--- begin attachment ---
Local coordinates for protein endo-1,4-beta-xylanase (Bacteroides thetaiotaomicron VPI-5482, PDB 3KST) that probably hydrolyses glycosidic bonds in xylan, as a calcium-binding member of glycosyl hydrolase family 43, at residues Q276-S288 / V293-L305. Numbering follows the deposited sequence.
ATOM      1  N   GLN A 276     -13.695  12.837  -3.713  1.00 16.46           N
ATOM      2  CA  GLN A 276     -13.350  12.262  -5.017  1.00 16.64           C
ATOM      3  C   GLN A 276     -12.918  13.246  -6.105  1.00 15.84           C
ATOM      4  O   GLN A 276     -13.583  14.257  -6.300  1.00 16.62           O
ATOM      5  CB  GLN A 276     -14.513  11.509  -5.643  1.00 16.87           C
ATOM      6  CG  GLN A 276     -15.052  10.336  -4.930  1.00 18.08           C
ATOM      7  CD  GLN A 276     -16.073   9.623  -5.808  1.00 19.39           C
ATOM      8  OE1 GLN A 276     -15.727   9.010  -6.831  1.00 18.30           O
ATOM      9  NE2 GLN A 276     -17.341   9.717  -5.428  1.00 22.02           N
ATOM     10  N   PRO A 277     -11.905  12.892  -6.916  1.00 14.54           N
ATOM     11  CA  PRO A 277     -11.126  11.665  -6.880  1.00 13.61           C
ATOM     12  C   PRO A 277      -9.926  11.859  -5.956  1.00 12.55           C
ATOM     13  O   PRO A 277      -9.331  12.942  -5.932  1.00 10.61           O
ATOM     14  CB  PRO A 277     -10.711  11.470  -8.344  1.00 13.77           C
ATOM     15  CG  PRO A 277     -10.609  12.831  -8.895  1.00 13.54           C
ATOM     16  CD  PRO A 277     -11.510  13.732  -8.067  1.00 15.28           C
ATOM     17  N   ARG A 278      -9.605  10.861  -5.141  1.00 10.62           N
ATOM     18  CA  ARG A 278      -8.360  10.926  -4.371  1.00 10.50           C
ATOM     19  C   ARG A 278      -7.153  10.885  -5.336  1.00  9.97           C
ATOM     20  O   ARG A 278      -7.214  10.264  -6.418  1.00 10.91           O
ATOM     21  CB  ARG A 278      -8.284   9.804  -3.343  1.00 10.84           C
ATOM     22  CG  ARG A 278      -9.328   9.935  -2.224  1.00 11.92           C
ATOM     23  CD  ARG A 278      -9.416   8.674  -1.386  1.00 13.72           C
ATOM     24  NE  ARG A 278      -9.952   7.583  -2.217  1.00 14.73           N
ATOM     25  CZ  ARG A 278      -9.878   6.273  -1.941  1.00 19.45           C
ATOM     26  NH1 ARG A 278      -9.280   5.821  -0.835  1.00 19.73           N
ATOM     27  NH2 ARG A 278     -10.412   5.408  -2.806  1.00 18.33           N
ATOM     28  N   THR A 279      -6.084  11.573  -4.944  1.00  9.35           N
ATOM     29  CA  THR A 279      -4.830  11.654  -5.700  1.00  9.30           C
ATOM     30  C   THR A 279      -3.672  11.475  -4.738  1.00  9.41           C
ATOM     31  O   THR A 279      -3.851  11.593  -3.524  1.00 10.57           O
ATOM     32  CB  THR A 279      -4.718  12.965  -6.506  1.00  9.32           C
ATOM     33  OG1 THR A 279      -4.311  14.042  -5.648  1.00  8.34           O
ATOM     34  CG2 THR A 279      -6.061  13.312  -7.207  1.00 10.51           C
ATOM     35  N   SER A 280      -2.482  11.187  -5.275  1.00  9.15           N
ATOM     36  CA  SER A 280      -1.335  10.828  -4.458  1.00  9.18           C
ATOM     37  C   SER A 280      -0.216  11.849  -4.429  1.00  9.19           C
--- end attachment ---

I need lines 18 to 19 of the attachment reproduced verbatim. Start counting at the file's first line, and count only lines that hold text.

ATOM     17  N   ARG A 278      -9.605  10.861  -5.141  1.00 10.62           N
ATOM     18  CA  ARG A 278      -8.360  10.926  -4.371  1.00 10.50           C